Orthodox faith schools had to discard the 3500-year-old matrilineal standard of Jewishness and devise tests of observance to determine applicants’ religious status without regard for ethnicity. Understandably, some commentators have expressed disappointment and unease at this ruling, believing it an unprecedented and possibly threatening incursion of the state into matters of faith. Several conservative commentators have connected the ruling to anti-Semitically motivated charges that Israel is a racist state. But the British judges took pains to distance themselves from the claim that Judaism is racist in the common, derogatory sense, insisting that they were simply applying the law as written without undue empathy for those affected, as liberal jurisprudence demands. Indeed, this case is a perfect example of the way that the liberal state’s “blind” application of the law frequently fails to bear equally upon all. While it is true that no other religions running faith schools are allowed to discriminate racially, it is equally true that British Orthodox Jews are being denied the right, enjoyed by other religions, to define their own membership criteria.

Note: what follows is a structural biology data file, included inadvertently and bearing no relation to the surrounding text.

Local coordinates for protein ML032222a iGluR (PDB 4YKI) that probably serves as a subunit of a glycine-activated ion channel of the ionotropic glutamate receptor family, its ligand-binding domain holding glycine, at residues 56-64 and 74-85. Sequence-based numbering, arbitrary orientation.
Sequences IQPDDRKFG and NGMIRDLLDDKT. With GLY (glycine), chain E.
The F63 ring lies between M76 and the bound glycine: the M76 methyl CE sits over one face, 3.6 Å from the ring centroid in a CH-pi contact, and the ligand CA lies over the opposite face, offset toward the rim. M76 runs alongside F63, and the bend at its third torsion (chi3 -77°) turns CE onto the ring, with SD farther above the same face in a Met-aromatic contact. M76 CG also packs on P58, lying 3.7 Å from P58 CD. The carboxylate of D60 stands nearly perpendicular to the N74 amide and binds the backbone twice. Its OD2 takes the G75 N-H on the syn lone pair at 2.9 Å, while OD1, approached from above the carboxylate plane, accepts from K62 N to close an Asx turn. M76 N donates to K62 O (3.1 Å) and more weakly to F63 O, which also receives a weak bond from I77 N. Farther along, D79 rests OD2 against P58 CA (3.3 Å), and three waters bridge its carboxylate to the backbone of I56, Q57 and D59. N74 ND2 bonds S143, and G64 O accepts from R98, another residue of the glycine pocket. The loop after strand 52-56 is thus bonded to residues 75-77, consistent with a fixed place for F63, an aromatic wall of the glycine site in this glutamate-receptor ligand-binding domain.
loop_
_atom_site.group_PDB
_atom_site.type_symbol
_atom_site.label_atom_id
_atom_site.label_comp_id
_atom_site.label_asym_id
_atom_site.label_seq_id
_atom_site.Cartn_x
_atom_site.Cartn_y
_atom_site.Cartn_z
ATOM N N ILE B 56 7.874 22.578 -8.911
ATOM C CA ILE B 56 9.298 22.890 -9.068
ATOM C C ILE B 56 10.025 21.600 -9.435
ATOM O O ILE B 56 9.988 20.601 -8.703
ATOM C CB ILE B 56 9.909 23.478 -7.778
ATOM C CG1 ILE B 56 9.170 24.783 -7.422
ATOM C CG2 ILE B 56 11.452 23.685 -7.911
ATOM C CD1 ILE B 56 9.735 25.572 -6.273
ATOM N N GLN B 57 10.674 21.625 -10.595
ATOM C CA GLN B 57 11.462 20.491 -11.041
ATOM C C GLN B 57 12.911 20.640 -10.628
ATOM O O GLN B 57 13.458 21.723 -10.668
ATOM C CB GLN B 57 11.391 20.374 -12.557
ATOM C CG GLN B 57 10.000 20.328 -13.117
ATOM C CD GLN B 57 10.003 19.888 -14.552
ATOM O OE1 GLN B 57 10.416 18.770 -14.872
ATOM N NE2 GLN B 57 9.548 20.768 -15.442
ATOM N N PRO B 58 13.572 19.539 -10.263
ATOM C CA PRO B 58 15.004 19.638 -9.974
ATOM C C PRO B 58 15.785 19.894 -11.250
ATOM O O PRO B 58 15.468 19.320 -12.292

The principles of fairness and consistent application of the law are inadequate in this case. It was nonsense to ask British Jews to present a principled distinction between an applicant’s race and his religion. Although the New York Times notes that the ruling may also affect Sikh and Muslim schools, there are certain religions that, while hypothetically restricted by the British Race Relations Act of 1976, will never experience the restriction as a real constraint. Among these is mainstream Christianity. The distinction between church and state traditionally drawn by modern liberal secular states evolved in Christendom and was to a large extent encouraged by the rise of Protestantism. Not only did the Reformation challenge a church that had long enjoyed broad earthly authority; it did so by strenuously advocating a hard distinction between private conscience and public practice: a person’s faith, though it may be expressed and confirmed by free fellowship, is essentially a personal matter. Religious faith is, above all, voluntary, something one chooses. The idea that it could be inherited by any means other than education is therefore anathema. Yet this idea is essential to Orthodox Judaism. This dispute is not only legal but also deeply political, more properly about what religion is than about “the right of the state to intervene in how a religion operates,” as the editor of London’s Jewish Chronical put it.